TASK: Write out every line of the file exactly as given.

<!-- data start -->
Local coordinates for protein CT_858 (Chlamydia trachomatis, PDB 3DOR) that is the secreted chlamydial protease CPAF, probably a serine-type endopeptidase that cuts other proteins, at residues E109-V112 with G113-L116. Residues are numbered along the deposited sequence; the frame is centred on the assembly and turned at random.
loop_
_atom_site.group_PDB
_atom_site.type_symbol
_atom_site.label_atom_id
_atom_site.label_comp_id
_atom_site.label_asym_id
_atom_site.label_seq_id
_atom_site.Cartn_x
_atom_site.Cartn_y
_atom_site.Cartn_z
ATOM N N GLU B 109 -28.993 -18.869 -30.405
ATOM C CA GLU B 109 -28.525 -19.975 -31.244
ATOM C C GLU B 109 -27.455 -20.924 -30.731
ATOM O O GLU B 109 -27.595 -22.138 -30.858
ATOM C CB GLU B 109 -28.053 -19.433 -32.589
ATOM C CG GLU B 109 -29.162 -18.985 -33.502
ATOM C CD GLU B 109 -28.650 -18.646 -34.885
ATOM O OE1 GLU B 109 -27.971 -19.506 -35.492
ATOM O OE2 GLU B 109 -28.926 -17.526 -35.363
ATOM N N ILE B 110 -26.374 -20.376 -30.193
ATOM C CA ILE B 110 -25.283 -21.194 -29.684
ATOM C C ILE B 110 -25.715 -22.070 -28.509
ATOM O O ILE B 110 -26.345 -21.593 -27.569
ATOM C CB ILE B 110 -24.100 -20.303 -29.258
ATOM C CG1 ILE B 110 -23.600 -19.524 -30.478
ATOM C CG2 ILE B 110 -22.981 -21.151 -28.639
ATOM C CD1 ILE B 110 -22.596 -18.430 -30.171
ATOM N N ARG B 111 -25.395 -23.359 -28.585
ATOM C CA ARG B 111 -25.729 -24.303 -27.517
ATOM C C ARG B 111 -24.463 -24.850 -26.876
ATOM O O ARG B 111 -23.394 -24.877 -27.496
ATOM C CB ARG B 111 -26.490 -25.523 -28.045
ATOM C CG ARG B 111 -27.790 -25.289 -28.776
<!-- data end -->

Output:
Local coordinates for protein CT_858 (Chlamydia trachomatis, PDB 3DOR) that is the secreted chlamydial protease CPAF, probably a serine-type endopeptidase that cuts other proteins, at residues E109-V112 with G113-L116. Residues are numbered along the deposited sequence; the frame is centred on the assembly and turned at random.
loop_
_atom_site.group_PDB
_atom_site.type_symbol
_atom_site.label_atom_id
_atom_site.label_comp_id
_atom_site.label_asym_id
_atom_site.label_seq_id
_atom_site.Cartn_x
_atom_site.Cartn_y
_atom_site.Cartn_z
ATOM N N GLU B 109 -28.993 -18.869 -30.405
ATOM C CA GLU B 109 -28.525 -19.975 -31.244
ATOM C C GLU B 109 -27.455 -20.924 -30.731
ATOM O O GLU B 109 -27.595 -22.138 -30.858
ATOM C CB GLU B 109 -28.053 -19.433 -32.589
ATOM C CG GLU B 109 -29.162 -18.985 -33.502
ATOM C CD GLU B 109 -28.650 -18.646 -34.885
ATOM O OE1 GLU B 109 -27.971 -19.506 -35.492
ATOM O OE2 GLU B 109 -28.926 -17.526 -35.363
ATOM N N ILE B 110 -26.374 -20.376 -30.193
ATOM C CA ILE B 110 -25.283 -21.194 -29.684
ATOM C C ILE B 110 -25.715 -22.070 -28.509
ATOM O O ILE B 110 -26.345 -21.593 -27.569
ATOM C CB ILE B 110 -24.100 -20.303 -29.258
ATOM C CG1 ILE B 110 -23.600 -19.524 -30.478
ATOM C CG2 ILE B 110 -22.981 -21.151 -28.639
ATOM C CD1 ILE B 110 -22.596 -18.430 -30.171
ATOM N N ARG B 111 -25.395 -23.359 -28.585
ATOM C CA ARG B 111 -25.729 -24.303 -27.517
ATOM C C ARG B 111 -24.463 -24.850 -26.876
ATOM O O ARG B 111 -23.394 -24.877 -27.496
ATOM C CB ARG B 111 -26.490 -25.523 -28.045
ATOM C CG ARG B 111 -27.790 -25.289 -28.776